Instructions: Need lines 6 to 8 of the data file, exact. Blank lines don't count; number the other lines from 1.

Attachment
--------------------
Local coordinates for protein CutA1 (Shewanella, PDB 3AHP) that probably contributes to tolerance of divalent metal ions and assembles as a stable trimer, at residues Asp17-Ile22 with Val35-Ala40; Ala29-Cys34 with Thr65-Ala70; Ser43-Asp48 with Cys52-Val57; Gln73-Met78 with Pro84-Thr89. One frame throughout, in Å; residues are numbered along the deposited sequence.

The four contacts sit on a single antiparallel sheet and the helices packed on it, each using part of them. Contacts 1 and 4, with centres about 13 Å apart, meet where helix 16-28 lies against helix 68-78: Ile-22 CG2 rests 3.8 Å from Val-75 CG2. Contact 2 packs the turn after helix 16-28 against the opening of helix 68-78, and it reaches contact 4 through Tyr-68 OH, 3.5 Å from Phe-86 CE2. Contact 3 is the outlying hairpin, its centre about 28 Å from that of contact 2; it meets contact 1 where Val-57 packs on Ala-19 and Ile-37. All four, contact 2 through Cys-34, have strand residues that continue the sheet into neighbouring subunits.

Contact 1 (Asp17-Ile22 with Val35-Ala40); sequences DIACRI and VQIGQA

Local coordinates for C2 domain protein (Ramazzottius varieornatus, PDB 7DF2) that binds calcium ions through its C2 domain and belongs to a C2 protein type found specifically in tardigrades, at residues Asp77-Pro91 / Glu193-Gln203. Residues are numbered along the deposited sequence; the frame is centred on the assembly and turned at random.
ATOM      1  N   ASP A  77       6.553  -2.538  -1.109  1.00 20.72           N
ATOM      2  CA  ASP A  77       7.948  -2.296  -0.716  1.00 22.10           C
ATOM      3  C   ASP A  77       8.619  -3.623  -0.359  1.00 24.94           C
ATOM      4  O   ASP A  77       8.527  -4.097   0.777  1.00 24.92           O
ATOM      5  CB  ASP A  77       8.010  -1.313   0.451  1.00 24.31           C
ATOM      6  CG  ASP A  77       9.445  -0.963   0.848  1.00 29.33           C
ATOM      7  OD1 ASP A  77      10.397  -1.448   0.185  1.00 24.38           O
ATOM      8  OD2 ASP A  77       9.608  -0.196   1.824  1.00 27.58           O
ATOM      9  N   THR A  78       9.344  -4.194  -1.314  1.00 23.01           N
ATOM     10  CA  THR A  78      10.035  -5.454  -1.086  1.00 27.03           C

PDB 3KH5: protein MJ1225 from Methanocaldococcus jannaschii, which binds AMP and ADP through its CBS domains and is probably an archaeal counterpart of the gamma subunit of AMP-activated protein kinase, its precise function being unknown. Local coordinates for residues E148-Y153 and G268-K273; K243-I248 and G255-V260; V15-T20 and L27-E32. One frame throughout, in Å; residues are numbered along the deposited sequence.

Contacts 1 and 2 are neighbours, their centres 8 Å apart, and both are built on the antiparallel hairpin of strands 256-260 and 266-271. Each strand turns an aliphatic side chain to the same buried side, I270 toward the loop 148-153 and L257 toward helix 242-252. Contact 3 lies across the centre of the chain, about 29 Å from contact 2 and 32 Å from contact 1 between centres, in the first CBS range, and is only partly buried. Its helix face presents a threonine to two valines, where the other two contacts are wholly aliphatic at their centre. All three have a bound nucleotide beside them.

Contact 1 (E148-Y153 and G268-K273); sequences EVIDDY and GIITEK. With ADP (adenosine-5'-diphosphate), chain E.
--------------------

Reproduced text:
ATOM      2  CA  ASP A  77       7.948  -2.296  -0.716  1.00 22.10           C
ATOM      3  C   ASP A  77       8.619  -3.623  -0.359  1.00 24.94           C
ATOM      4  O   ASP A  77       8.527  -4.097   0.777  1.00 24.92           O